Esquimalt Lagoon demonstration against Kinder Morgan focuses on saving killer whales


WATCH: It’s a project drawing heat on all sides. Demonstrators in Colwood joined protesters in Burnaby who want to stop the Kinder Morgan Pipeline expansion. Isabelle Raghem reports.

There was an unusual sight and sound at Esquimalt Lagoon Saturday. Large inflatable orcas trailed the road and whale calls were played on a speaker.

It was a demonstration organized by the group West Shore Dogwood who are protesting the Kinder Morgan pipeline expansion.

“We’re afraid of the changes that this will bring to our coastline and the devastation to our industry,” said organizer Doug Davies, “We’re not saying no pipeline, we’re saying no expansion.”

The project would see a seven-fold increase in tanker traffic coming and going if completed.

Protesters in Colwood fear the additional tankers will be detrimental to the engendered southern resident killer whales.

“The vibration of the engines, as they plow through the water, the speed of these boats, they can drive this population to extinction,” added Davies.

“When I talk about what’s best for the national interest I see orcas, I see mountains, I see clean air, clean water, that’s what’s best for our Canadian interest,” Eric Pittman of the Canadian Orca Rescue Society.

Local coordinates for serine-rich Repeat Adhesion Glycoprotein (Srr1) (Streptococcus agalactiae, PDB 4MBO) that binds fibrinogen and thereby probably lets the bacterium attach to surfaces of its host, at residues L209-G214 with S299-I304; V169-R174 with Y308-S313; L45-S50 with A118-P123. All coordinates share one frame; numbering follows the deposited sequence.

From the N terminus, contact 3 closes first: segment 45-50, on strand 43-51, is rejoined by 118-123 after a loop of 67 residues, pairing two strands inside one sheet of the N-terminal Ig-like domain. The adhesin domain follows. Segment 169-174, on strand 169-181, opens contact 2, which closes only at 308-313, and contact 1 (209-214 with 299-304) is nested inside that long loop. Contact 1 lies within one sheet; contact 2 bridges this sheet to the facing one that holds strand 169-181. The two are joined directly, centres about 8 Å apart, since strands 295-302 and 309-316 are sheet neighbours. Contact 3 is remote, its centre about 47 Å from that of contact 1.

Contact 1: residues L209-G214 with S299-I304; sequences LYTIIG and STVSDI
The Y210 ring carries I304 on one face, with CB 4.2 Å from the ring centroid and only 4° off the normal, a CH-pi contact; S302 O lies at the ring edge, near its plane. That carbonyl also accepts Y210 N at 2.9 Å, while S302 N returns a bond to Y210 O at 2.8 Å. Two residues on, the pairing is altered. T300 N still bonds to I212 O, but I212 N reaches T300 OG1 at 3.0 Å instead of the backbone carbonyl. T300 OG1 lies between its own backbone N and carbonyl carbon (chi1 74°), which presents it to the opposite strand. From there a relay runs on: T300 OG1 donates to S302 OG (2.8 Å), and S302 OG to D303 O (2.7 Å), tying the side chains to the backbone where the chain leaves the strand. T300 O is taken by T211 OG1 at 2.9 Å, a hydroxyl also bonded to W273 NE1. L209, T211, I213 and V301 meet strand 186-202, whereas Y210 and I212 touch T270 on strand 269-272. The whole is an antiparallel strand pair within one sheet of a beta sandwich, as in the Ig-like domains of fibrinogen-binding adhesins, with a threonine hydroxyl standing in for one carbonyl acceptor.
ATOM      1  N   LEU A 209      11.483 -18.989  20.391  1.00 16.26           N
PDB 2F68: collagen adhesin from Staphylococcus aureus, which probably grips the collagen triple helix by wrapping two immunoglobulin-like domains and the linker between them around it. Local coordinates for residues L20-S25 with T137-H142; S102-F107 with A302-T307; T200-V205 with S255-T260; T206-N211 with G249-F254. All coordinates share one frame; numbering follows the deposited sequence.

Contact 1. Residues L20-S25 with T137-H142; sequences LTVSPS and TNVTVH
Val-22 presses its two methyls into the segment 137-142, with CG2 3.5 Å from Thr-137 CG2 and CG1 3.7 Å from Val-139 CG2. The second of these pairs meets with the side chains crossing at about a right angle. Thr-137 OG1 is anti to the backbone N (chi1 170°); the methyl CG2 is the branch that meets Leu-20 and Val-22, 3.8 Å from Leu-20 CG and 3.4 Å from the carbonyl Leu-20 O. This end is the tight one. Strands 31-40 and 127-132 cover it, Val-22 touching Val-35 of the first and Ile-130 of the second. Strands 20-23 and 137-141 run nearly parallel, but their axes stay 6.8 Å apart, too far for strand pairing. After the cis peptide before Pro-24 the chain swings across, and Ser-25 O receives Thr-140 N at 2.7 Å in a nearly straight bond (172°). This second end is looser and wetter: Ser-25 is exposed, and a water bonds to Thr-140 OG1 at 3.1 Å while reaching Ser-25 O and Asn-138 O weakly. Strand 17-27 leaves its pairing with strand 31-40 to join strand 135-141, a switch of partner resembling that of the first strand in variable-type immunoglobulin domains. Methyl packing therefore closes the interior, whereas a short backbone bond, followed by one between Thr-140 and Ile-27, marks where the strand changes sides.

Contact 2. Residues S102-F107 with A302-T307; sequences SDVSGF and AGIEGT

At the same time in Burnaby, more than 100 members of different faith communities are joining indigenous leaders to fight the project.

Earlier this week, the province unveiled its long-awaited court reference question over the project.

B.C. asked the province’s court of appeal how much authority it has to control the flow of diluted bitumen from Alberta through the province.

“We have set ourselves on a course to protect and defend the interests of the people of BC, and I’m going to continue to do that,” said Premier John Horgan on Thursday.

On the same day the federal environment Minister McKenna weighed-in saying, “I support this project because I am confident it can be built and operated safely, and projects like this make a big difference to people and communities across right across this country.”

BC’s public consultations on oil spills ends on April 30th at 4 p.m.

Isabelle RaghemIsabelle Raghem

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